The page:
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Home / Uncategorized / Communiqué Issued at the End of the 2-Day Stakeholders’ Meeting on Promoting Greater Access to Internet for Public Girls Secondary Schools in Kano State Organised by Center for Information Technology and Development (CITAD), at Mambayya House, on 18th-19th December, 2017

Communiqué Issued at the End of the 2-Day Stakeholders’ Meeting on Promoting Greater Access to Internet for Public Girls Secondary Schools in Kano State Organised by Center for Information Technology and Development (CITAD), at Mambayya House, on 18th-19th December, 2017

The Centre for Information Technology and Development (CITAD) held a two-day Stakeholders Meeting on Promoting Greater Access to Internet in Public Girls Secondary Schools in Kano State. The meeting, held on and 19th December, 2019 at Mambayya was attended by over 50 people representing education authorities, parents, Teachers, students, civil society organizations and journalists. The meeting which was part of a larger engagement supported by the Association for Progressive Communications (APC) was meant to deliberate on the findings of the Survey on Access to Internet in Public Girls Secondary in Kano State conducted by CITAD and to propose solutions to address problems identified from the survey. The survey itself was motivated by the massive failure of students, especially females in the 2017 computer-based Unified Matriculation Examination (UME) of Joint Matriculation Examinations Board (JAMB). Many students it was reported were using the computer for the first time in the life during the examination and consequently did not know how to interact with the systems to write the examination. The objective of the survey was to assess the actual state of things in public secondary schools and develop an appropriate advocacy plan to support the campaign for the promotion of greater access to internet for females students of secondary schools in the state.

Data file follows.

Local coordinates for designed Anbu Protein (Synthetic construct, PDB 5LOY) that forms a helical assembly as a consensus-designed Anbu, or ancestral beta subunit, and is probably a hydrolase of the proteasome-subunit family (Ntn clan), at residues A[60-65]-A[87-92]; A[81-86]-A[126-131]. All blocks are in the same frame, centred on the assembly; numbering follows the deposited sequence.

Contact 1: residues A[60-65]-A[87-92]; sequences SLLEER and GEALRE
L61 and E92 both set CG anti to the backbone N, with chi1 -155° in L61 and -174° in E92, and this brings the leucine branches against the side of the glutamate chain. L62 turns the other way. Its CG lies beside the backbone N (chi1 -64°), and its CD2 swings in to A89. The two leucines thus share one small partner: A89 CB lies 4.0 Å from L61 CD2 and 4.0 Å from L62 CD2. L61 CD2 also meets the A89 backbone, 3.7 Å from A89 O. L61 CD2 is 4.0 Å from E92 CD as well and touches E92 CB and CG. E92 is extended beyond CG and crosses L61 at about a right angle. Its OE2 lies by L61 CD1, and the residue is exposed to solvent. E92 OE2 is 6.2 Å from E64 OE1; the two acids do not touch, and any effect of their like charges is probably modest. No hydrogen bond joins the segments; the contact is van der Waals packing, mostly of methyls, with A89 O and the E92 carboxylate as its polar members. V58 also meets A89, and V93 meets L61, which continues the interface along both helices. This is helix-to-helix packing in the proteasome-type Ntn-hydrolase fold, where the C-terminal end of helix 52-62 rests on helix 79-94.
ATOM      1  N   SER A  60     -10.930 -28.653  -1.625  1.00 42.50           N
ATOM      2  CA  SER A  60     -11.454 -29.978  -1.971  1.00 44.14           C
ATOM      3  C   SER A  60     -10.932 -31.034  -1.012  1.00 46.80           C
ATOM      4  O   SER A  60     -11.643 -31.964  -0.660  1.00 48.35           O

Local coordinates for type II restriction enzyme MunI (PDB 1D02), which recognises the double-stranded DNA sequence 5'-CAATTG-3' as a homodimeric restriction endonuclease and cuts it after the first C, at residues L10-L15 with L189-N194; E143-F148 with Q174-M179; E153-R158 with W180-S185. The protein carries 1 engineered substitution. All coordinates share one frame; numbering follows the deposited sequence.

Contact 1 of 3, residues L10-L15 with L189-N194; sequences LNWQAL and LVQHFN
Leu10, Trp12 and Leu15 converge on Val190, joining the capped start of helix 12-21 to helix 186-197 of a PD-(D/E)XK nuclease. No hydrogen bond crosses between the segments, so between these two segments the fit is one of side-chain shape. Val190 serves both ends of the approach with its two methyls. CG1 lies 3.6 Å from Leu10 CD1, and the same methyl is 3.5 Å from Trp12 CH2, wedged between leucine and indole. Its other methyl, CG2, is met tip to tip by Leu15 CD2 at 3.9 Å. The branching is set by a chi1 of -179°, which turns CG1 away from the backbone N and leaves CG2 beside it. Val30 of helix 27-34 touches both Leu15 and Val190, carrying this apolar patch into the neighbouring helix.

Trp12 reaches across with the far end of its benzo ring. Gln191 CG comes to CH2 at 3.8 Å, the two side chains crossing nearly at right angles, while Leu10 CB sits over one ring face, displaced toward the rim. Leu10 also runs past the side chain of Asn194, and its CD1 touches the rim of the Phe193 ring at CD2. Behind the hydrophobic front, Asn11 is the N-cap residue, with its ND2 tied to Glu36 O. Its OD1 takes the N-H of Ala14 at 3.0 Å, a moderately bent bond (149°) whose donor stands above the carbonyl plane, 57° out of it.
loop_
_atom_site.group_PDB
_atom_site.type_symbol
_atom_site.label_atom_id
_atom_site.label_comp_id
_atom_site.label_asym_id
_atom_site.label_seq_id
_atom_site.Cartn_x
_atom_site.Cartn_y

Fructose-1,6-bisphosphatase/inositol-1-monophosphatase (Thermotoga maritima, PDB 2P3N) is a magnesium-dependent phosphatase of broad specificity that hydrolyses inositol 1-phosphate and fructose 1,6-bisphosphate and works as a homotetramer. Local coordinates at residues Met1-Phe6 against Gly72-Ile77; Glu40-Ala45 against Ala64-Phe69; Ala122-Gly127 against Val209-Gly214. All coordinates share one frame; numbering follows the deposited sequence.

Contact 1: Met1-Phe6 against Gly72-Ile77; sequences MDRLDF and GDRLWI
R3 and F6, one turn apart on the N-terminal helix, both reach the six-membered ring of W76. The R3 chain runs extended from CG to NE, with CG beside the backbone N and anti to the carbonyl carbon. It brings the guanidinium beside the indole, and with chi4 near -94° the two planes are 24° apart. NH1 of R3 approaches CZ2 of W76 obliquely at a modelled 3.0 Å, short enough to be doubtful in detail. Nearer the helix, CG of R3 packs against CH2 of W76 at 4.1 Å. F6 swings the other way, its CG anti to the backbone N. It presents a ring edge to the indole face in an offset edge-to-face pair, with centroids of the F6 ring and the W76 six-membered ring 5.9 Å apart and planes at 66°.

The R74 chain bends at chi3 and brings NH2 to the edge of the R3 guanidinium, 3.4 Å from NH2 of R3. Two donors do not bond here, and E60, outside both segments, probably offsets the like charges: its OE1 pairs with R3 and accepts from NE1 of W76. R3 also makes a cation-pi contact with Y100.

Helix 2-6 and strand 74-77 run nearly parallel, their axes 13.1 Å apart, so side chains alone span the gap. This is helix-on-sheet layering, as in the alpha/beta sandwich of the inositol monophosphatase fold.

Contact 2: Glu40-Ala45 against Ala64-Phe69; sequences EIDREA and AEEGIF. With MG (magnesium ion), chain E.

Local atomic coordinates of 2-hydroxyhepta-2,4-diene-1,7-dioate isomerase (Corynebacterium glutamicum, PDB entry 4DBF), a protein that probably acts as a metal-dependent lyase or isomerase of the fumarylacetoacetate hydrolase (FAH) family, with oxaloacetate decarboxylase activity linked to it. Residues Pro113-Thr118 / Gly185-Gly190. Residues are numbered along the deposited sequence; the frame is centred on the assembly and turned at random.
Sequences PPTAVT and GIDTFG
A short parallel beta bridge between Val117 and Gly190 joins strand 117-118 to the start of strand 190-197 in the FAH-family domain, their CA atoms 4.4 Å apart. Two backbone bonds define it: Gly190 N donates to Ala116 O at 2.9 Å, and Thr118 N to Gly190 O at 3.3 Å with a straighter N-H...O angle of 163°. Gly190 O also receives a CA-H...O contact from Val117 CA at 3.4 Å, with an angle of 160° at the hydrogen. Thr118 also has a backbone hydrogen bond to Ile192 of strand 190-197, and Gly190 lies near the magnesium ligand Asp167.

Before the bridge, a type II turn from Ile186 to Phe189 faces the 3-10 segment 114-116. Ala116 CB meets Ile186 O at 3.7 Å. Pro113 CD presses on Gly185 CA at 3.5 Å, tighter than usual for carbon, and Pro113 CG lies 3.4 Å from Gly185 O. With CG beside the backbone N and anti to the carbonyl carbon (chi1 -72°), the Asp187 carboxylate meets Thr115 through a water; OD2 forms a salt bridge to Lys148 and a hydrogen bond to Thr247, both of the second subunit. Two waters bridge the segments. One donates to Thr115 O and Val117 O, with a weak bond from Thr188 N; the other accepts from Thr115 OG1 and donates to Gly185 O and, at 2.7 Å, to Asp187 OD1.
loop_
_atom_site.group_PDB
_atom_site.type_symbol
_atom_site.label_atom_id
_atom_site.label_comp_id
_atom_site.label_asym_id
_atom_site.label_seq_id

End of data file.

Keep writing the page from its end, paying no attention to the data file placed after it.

The keynote address on ICT, Girls and Education” was delivered by Malama Sanah Mu’az (Faculty of Computer Science, BUK) while another supporting presentation on Sources of Support for Schools” was made by Isyaku Garba. Also students and teachers gave testimony at the occasion. The survey report was presented and discussed in four sessions.
The meeting noted from the survey report the following:
• Result showed that 84.6% of the students do not know how to use internet
• Ten 10.8% of the students said they learnt to use the internet from their homes, and do not have access to internet in their schools
• Only 24.9% respondents said they have computer laboratory in their schools
• Only 4.7% respondents said they have internet in their schools
• Only 50 out of a total 204 schools have computer laboratory
• Only about 9% said are allowed by their parents to use the internet while the rest discouraged from using the internet for various reasons (23.3%, Moral concerns 26.0%, Exposure to boys and men 11.1% and Waste of time 8.5%).
• Only 3.35 said they had received advise from colleagues against using the internet show that peer influence is low
• Only one of 0.12% of the respondents said they could afford to subscribe internet access and a computer
• The schools that have computers have insignificant numbers of the computers and often when they breakdown, schools have no provision to repair them
• None of the schools have sustainable internet connectivity
• Schools have no resources to provide fuel for the generators to use in the absence of grid electricity supply
• In some schools, they have Computer teachers who teach Computer Science theoretically, but they have no computer labs
• Some schools have the computer labs, but lack computer teachers
Participants further identified the following as key factors constrain the effective use of the internet by female students:
• Lack of awareness on the importance of ICT both from the parent side and from the students’ side